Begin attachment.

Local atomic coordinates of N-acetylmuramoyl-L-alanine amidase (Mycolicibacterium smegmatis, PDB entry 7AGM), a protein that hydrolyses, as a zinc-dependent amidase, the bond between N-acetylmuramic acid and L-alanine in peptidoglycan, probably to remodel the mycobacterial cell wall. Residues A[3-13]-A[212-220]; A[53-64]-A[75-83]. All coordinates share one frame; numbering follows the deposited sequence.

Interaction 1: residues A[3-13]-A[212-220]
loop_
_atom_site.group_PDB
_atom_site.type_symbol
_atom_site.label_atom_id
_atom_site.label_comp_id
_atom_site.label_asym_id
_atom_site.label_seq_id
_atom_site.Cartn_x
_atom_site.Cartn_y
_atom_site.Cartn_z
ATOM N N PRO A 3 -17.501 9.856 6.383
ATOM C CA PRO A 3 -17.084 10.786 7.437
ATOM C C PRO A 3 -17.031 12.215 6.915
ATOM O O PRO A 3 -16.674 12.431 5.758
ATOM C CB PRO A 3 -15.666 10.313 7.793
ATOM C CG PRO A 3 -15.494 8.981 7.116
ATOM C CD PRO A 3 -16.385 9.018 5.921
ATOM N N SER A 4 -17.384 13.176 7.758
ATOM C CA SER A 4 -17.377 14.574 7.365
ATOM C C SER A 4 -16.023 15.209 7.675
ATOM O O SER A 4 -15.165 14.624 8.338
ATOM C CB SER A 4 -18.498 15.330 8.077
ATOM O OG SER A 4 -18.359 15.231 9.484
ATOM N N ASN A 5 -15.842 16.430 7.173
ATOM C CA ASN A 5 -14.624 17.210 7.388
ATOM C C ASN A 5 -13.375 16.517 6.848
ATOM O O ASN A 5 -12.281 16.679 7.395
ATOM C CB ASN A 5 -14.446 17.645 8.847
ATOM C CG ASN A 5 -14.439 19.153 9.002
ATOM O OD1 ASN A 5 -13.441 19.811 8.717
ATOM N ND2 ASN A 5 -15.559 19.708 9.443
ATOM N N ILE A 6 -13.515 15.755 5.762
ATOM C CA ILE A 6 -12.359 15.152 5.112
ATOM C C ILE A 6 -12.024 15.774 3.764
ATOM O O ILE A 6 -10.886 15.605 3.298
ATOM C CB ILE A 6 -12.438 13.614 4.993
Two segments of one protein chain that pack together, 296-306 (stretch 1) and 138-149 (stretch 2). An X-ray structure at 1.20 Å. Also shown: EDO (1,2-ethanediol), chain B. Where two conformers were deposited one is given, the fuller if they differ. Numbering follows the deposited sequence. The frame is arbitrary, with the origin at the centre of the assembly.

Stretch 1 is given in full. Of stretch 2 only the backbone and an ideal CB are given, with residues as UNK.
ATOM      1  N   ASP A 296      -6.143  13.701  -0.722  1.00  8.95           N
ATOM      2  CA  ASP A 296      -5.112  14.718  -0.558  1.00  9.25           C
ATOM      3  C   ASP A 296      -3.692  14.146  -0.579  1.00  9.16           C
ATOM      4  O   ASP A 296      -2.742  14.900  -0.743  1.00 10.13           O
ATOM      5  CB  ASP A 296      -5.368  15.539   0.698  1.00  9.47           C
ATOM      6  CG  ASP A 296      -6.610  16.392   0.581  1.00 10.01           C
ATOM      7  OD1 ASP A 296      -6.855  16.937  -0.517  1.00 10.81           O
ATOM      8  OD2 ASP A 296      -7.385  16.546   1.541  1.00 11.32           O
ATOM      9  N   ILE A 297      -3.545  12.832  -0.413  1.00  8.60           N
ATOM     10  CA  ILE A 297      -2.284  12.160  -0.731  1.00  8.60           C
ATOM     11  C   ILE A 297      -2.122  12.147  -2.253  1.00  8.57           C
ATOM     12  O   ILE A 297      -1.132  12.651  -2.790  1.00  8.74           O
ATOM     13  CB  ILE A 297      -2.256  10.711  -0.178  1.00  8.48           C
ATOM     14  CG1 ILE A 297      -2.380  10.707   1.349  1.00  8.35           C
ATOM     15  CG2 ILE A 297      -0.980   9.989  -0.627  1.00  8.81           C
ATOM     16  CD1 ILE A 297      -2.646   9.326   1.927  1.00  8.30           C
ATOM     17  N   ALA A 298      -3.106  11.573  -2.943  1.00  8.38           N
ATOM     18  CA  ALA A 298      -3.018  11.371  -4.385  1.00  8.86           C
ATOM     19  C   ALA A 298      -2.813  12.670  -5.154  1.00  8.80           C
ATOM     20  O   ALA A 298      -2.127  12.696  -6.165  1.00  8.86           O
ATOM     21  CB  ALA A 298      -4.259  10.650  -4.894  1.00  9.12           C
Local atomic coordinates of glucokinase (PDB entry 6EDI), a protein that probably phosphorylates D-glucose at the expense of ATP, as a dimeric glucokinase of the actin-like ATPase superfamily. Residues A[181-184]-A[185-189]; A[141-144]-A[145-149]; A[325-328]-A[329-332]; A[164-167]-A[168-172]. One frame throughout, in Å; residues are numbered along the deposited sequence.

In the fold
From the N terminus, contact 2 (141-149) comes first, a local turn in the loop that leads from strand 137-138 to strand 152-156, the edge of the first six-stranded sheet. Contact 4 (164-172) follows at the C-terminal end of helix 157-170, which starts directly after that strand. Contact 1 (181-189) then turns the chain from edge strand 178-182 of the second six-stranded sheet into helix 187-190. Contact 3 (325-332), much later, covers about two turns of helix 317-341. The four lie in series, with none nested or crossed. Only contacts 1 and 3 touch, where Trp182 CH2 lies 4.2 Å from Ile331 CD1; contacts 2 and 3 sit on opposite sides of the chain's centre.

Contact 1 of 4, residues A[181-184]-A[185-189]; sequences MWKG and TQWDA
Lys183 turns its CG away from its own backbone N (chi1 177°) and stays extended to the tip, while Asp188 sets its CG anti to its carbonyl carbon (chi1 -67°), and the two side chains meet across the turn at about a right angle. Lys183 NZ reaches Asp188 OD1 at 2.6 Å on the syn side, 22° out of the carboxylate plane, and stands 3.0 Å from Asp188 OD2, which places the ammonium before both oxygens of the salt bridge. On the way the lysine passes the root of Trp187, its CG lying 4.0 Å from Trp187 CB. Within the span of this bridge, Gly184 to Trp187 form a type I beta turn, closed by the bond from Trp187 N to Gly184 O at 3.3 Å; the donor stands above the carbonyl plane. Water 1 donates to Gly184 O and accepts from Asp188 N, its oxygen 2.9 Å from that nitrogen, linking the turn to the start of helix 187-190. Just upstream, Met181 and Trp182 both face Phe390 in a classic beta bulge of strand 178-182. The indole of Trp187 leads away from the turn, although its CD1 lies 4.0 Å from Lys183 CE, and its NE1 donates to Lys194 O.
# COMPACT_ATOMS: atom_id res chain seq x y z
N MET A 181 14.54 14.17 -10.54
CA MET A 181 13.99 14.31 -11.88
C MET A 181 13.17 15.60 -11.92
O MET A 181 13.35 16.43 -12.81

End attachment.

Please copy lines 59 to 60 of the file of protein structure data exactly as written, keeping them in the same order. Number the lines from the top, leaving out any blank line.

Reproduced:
ATOM     19  C   ALA A 298      -2.813  12.670  -5.154  1.00  8.80           C
ATOM     20  O   ALA A 298      -2.127  12.696  -6.165  1.00  8.86           O